getting back the principal. And yet you will find that there were no
mercantile "panics," in Florence in those days, nor failing bankers,
[1] nor "clearings out of this establishment--any reasonable offer

[Footnote: Some account of the state of modern British business in this
kind will be given, I hope, in some number of "Fors Clavigera" for this
year, 1874.]

128. But the second story, of a private Florentine citizen, is better

In that campaign against Pisa in which the florins were struck on the
root of pine, the conditions of peace had been ratified by the
surrender to Florence of the Pisan fortress of Mutrona, which commanded
a tract of seaboard below Pisa, of great importance for the Tuscan
trade. The Florentines had stipulated for the right not only of
holding, but of destroying it, if they chose; and in their Council of
Ancients, after long debate, it was determined to raze it, the cost of
its garrison being troublesome, and the freedom of seaboard all that
the city wanted. But the Pisans feeling the power that the fortress had
against them in case of future war, and doubtful of the issue of
council at Florence, sent a private negotiator to the member of the
Council of Ancients who was known to have most influence, though one of
the poorest of them, Aldobrandino Ottobuoni; and offered him four
thousand golden florins if he would get the vote passed to raze
Mutrona. The vote _had_ passed the evening before. Aldobrandino
dismissed the Pisan ambassador in silence, returned instantly into the
council, and without saying anything of the offer that had been made to
him, got them to reconsider their vote, and showed them such reason for
keeping Mutrona in its strength, that the vote for its destruction was
rescinded. "And note thou, oh reader," says Villani, "the virtue of
such a citizen, who, not being rich in substance, had yet such
continence and loyalty for his state."

129. You might, perhaps, once, have thought me detaining you needlessly
with these historical details, little bearing, it is commonly supposed,
on the subject of art. But you are, I trust, now in some degree
persuaded that no art, Florentine or any other, can be understood
without knowing these sculptures and mouldings of the national soul.
You remember I first begun this large digression when it became a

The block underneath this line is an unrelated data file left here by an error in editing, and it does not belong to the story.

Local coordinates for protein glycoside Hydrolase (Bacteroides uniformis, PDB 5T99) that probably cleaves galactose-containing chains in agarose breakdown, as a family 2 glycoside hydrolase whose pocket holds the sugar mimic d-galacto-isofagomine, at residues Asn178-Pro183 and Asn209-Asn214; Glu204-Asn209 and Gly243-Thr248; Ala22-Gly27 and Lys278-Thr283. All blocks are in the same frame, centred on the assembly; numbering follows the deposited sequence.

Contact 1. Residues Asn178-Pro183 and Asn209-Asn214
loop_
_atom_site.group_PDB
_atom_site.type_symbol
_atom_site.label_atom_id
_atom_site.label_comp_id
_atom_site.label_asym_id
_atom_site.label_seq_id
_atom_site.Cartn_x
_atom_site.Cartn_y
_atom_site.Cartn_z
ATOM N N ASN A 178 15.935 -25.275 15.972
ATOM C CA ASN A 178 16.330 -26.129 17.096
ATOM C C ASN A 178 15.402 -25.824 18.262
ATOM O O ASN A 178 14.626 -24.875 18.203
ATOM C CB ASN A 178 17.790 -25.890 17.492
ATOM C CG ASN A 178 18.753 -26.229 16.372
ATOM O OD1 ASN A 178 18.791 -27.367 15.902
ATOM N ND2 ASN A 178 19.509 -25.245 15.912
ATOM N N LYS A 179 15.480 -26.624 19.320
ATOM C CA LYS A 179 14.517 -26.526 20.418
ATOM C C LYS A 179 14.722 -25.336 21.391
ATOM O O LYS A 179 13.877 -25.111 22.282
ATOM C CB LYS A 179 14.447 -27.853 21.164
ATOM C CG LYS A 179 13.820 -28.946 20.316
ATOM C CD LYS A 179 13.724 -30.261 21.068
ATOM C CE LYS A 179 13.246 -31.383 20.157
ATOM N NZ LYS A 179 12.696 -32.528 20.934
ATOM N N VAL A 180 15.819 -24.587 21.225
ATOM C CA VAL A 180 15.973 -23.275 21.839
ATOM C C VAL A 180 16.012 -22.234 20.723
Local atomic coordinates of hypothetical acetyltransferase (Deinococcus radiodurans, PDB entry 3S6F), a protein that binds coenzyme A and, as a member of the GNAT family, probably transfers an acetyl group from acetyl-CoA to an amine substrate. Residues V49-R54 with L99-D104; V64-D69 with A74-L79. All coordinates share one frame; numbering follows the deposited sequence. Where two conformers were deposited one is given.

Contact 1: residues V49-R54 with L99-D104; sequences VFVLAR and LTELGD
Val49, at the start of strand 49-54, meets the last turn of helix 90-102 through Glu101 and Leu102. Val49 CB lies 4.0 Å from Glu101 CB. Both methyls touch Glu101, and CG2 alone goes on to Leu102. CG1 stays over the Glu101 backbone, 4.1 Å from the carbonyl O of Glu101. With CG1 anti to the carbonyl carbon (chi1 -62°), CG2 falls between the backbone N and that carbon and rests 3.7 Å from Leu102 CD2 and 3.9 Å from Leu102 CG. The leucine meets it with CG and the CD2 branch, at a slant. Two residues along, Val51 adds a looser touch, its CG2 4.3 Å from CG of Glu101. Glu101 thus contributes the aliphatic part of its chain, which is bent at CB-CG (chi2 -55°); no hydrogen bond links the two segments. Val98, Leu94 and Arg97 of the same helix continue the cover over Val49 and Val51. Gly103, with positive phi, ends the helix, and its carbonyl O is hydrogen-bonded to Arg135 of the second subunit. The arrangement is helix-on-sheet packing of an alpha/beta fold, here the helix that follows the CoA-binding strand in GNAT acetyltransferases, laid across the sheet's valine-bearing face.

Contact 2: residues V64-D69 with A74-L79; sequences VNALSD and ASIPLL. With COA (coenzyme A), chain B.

question with us why some of Giovanni Pisano's sepulchral work had been
destroyed at Perugia. And now we shall get our first gleam of light on
the matter, finding similar operations carried on in Florence. For a
little while after this speech in the Council of Ancients, Aldobrandino
died, and the people, at public cost, built him a tomb of marble,
"higher than any other" in the church of Santa Reparata, engraving on
it these verses, which I leave you to construe, for I cannot:--

Fons est supremus Aldobrandino amoenus.
Ottoboni natus, a bono civita datus.

Only I suppose the pretty word 'amoenus' may be taken as marking the
delightfulness and sweetness of character which had won all men's love,
more, even, than their gratitude.

130. It failed of its effect, however, on the Tuscan aristocratic mind.
For, when, after the battle of the Arbia, the Ghibellines had again
their own way in Florence, though Ottobuoni had been then dead three
years, they beat down his tomb, pulled the dead body out of it, dragged
it--by such tenure as it might still possess--through the city, and
threw the fragments of it into ditches. It is a memorable parallel to
the treatment of the body of Cromwell by our own Cavaliers; and indeed
it seems to me one of the highest forms of laudatory epitaph upon a
man, that his body should be thus torn from its rest. For he can hardly
have spent his life better than in drawing on himself the kind of
enmity which can so be gratified; and for the most loving of lawgivers,
as of princes, the most enviable and honourable epitaph has always been

[Greek: "_oide plitai anton emisoun anton_."

131. Not but that pacific Florence, in her pride of victory, was
beginning to show unamiableness of temper also, on her so equitable
side. It is perhaps worth noticing, for the sake of the name of
Correggio, that in 1257, when Matthew Correggio, of Parma, was the
Podesta of Florence, the Florentines determined to destroy the castle
and walls of Poggibonzi, suspected of Ghibelline tendency, though the
Poggibonzi people came with "coregge in collo," leathern straps round
their necks, to ask that their cattle might be spared. And the
heartburnings between the two parties went on, smouldering hotter and
hotter, till July, 1258, when the people having discovered secret
dealings between the Uberti and the Emperor Manfred, and the Uberti
refusing to obey citation to the popular tribunals, the trades ran to
arms, attacked the Uberti palace, killed a number of their people, took
prisoner, Uberto of the Uberti, Hubert of the Huberts, or Bright-mind
of the Bright-minds, with 'Mangia degl' Infangati, ('Gobbler [1] of the